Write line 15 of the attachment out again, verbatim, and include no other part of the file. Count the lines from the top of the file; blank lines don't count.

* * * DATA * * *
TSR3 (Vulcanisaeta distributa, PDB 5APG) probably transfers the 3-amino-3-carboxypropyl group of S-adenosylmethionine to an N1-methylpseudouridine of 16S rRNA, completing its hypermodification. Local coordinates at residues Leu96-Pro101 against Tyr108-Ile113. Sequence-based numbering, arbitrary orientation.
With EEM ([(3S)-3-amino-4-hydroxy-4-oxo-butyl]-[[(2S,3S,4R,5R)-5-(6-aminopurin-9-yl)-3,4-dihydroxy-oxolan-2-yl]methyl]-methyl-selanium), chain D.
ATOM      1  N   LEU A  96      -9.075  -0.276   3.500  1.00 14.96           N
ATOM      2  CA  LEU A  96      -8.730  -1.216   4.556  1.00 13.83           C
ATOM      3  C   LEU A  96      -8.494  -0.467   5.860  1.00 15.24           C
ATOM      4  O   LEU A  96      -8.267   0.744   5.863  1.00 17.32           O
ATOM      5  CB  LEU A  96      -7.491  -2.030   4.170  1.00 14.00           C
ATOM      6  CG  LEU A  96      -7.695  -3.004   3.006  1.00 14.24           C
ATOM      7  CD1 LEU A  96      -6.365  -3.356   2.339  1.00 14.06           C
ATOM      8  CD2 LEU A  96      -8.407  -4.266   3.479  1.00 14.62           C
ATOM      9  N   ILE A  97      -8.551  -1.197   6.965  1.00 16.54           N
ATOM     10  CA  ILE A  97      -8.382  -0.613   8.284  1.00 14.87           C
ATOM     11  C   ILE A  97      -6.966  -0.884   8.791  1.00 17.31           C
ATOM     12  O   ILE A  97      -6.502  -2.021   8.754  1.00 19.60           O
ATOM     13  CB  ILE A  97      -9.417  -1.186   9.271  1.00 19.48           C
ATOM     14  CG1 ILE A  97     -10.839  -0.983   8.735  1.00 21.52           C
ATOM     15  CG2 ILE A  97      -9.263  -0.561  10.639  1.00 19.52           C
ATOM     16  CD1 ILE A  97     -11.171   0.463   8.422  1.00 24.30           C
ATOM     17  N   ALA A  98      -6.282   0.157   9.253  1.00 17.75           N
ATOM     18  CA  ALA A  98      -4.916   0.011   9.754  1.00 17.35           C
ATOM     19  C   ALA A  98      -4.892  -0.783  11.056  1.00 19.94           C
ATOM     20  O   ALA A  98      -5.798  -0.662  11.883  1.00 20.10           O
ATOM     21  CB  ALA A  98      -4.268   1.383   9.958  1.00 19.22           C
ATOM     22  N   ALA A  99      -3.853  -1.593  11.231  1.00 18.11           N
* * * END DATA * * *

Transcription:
ATOM     13  CB  ILE A  97      -9.417  -1.186   9.271  1.00 19.48           C